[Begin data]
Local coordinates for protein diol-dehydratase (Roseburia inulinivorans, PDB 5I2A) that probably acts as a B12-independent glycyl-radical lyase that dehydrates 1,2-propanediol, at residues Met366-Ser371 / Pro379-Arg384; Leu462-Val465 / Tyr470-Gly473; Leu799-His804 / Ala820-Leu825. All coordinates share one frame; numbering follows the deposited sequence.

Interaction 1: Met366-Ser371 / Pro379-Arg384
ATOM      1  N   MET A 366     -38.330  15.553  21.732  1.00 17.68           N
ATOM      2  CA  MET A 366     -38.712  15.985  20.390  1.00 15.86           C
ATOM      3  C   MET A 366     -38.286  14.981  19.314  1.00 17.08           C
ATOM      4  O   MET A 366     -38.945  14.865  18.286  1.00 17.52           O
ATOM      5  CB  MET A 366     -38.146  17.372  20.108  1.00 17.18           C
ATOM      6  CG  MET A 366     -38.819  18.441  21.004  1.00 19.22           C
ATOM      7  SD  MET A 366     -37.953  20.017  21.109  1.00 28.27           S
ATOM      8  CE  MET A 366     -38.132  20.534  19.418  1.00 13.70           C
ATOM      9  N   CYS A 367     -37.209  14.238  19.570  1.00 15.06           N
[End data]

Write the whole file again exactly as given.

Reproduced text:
Local coordinates for protein diol-dehydratase (Roseburia inulinivorans, PDB 5I2A) that probably acts as a B12-independent glycyl-radical lyase that dehydrates 1,2-propanediol, at residues Met366-Ser371 / Pro379-Arg384; Leu462-Val465 / Tyr470-Gly473; Leu799-His804 / Ala820-Leu825. All coordinates share one frame; numbering follows the deposited sequence.

Interaction 1: Met366-Ser371 / Pro379-Arg384
ATOM      1  N   MET A 366     -38.330  15.553  21.732  1.00 17.68           N
ATOM      2  CA  MET A 366     -38.712  15.985  20.390  1.00 15.86           C
ATOM      3  C   MET A 366     -38.286  14.981  19.314  1.00 17.08           C
ATOM      4  O   MET A 366     -38.945  14.865  18.286  1.00 17.52           O
ATOM      5  CB  MET A 366     -38.146  17.372  20.108  1.00 17.18           C
ATOM      6  CG  MET A 366     -38.819  18.441  21.004  1.00 19.22           C
ATOM      7  SD  MET A 366     -37.953  20.017  21.109  1.00 28.27           S
ATOM      8  CE  MET A 366     -38.132  20.534  19.418  1.00 13.70           C
ATOM      9  N   CYS A 367     -37.209  14.238  19.570  1.00 15.06           N